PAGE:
A couple of days ago one specific conversation made me overthink one question I assumed was very normal. The conversation went a little like this.
Other person: So you like art right?
Other person: Ok, so tell me, which type of art do you like?
At the very moment of this question, I blacked out. Somehow it was impossible for me to answer this question in the amount of words that were appropriate for this type of conversation. It is easy for me to list the types of art that I do not like, or the paintings that I would not put in my house; but to explain what type of art I actually enjoyed looking at, felt like describing ‘What I Would Change to The World if I Were President of the US’ -ish. Yes, I would like everyone to have enough drinking water, but I also would love to save the polar bear population- If you know what I mean.
In art it is the exact same thing. Bella Foster’s watercolour paintings are just genius. I admire how she can represent a certain atmosphere in a very light and amusing way. The combination of colours and very fluid lines in her works just make her stand out. Here is one of her paintings in case you have no idea of who I am talking about:
Anyhow this is one of the styles I really admire. However, the big mistake is that people then assume that the only artworks I like are of the same aesthetic genre. Wrong thinking people, wrong thinking. What about this work by Peter Rogiers:
This print gives me such an energetic feeling only by looking at it. Prints in black and white are just very fascinating to me. I think the main reason for this is that while making a print the artist can really choose the intensity of BLACK he/she wants to put in his/her work, whereas, in a painting, black is always this risky colour that only very daring artists can work with without making the black too BLACK – if you don’t know what I mean it’s fine, I am struggling with this description myself.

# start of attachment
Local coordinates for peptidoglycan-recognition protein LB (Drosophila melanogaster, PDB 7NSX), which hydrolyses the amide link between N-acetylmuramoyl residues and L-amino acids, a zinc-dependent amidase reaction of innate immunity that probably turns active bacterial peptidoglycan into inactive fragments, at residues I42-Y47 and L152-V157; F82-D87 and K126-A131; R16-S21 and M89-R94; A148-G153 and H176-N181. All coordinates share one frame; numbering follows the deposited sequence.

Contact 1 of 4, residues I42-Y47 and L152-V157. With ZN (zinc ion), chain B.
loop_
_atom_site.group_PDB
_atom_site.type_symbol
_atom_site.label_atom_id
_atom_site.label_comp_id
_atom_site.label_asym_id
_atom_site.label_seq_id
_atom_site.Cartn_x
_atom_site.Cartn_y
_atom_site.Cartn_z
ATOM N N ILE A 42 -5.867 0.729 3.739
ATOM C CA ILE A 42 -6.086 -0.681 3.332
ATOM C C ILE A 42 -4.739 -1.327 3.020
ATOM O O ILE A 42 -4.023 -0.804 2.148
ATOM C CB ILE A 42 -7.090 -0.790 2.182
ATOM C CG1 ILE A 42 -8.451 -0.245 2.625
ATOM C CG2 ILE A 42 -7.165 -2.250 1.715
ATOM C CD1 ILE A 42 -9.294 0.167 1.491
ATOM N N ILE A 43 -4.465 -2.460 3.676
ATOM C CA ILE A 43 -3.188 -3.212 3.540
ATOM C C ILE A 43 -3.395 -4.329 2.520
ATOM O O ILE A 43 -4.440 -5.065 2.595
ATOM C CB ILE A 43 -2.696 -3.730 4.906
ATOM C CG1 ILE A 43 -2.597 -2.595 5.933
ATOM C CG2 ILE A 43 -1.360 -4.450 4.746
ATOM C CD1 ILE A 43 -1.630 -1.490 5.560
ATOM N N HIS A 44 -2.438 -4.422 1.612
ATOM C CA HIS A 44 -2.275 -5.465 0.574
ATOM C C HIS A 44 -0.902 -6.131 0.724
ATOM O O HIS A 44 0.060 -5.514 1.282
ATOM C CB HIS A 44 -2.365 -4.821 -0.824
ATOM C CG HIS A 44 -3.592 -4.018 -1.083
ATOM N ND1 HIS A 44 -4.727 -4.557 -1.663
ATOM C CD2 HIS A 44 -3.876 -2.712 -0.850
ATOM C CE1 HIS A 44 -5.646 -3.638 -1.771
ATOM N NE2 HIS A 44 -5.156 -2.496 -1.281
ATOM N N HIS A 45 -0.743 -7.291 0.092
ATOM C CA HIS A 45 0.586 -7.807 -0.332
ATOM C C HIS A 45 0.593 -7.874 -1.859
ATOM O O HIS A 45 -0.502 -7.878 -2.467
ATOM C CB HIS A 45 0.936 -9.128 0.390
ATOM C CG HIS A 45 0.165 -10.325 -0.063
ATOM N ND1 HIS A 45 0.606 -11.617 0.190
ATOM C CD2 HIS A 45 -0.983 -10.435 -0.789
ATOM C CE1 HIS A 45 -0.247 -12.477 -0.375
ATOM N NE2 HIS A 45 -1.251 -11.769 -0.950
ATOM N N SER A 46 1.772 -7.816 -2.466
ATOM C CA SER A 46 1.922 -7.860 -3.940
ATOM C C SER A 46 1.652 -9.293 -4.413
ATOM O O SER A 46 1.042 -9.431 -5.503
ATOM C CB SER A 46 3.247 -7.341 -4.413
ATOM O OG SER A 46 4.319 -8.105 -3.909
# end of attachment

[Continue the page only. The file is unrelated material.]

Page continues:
So, -in case you would not see where I am heading- the two images above do not resemble each other at all in an objective way. On the other hand, they give me a good feeling when looking at them.
There we are: ‘Feelings’. Isn’t that what art is all about? Expressing ones feelings through a channel that is not in need of words? Why then use words to try and explain the feelings we acquire in such an abstract way?
It is comforting to know I am not the only one that hasn’t got the ability to do this in a conventional -talking- kind of way. For this reason, I want to thank the world for people who express their feelings through poetry, songs, paintings, the piano and so many more. You people make the world a slightly more interesting place to live in, I can’t even describe.